Today’s Factismal: The world’s largest artificial reef is an old aircraft carrier sunk off the Florida coast.
Quick! What’s 911 ft long, 150 ft wide, 150 ft tall, and 70 ft under water? It is the USS Oriskany, also known as the Great Carrier Reef and the USS Orisanky. Once an aircraft carrier and the pride of the US Navy, she is now the world’s largest artificial reef and an on-going experiment in how reefs form.
Sinking things to make a reef isn’t a new idea. The Persians did it 3,000 years ago in order to keep pirates out of their port. The Japanese did it 400 years ago in order to grow kelp for sushi. And the Americans did it two centuries ago in order to get more fish. What is new is using massive structures such as aircraft carriers, automobiles, and even bridges, as the base of the reef.
Once sunken, the structure does three things. First, it deflects the bottom currents, sending them and their nutrient-rich water up to the sunny surface where they feed plankton. That then leads to a population explosion of the tiny little krill and other critters who then provide a banquet for small fish which are eaten by bigger fish.
Second, the structure provides hidey holes for the fish. Groupers, eels, and barracuda lurk in the shadows, hoping for a tasty morsel to swim by, while sardines and minnows span in the crevices, seeking safe places to hide their eggs. All told, reefs provide a habitat for about 25% of the world’s species of fish.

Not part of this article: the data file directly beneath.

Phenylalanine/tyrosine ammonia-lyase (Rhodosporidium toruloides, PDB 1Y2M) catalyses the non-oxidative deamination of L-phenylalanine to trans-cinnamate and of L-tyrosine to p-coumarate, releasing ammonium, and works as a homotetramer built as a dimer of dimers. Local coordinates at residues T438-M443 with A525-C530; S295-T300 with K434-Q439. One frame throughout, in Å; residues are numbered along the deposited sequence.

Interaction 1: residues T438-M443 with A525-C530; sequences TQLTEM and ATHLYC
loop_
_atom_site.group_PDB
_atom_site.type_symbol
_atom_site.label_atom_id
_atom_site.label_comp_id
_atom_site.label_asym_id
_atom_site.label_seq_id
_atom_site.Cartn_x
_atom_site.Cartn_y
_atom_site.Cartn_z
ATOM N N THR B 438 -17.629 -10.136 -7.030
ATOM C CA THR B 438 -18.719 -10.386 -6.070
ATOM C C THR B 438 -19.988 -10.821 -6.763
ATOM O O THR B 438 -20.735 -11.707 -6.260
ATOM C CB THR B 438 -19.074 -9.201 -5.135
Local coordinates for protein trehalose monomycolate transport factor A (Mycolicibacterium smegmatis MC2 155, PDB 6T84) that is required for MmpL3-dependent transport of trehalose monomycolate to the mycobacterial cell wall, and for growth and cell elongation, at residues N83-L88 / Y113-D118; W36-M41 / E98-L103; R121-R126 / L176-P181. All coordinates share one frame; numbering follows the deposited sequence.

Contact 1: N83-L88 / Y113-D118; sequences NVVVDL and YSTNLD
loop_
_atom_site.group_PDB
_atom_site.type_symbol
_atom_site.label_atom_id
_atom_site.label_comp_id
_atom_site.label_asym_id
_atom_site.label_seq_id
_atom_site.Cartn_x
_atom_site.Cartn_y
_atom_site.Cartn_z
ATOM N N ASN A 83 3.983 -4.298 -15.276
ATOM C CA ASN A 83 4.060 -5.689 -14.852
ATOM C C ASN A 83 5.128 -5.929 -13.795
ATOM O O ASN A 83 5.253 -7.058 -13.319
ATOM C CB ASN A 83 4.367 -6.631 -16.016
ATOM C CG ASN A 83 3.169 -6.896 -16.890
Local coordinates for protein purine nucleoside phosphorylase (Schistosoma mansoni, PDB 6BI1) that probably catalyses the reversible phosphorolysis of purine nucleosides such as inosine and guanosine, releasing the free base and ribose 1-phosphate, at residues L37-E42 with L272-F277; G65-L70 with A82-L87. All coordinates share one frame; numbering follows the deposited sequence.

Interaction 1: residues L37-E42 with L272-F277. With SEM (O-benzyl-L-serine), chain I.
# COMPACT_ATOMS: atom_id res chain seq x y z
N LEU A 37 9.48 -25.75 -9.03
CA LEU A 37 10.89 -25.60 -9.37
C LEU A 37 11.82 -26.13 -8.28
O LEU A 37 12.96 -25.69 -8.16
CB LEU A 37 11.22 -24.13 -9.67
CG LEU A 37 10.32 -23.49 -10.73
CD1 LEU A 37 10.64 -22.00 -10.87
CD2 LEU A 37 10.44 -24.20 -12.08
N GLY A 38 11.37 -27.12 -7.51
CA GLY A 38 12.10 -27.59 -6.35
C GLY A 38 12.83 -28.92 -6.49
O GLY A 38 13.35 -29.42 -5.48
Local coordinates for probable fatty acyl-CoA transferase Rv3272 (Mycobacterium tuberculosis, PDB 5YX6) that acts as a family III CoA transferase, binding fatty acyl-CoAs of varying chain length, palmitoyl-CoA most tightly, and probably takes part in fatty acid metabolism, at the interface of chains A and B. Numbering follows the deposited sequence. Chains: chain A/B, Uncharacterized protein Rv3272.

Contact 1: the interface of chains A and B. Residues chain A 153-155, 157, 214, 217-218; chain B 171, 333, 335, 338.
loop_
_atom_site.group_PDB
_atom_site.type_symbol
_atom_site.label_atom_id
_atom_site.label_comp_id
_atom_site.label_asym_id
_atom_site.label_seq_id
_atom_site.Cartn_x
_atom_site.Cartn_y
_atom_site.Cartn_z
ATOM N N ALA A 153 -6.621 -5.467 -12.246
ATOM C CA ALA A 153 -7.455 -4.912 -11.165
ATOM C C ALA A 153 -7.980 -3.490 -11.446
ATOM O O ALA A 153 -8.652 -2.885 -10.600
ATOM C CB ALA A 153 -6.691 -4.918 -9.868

The third thing that artificial reefs do is provide a framework for coral, sponges, and other reef-building animals to live on. By giving the baby coral polyps many different places to rest at different depths in the water, the artificial reefs are able to bootstrap the reef building process. Instead of taking centuries for the basal reef builders to provide a substrate that is then taken over by the secondary reef critters, an artificial reef can have it all happening simultaneously.
If you’d like to learn more about coral reefs and how they form oases in the oceans, then head on over to the Coral Reef Monitoring Program!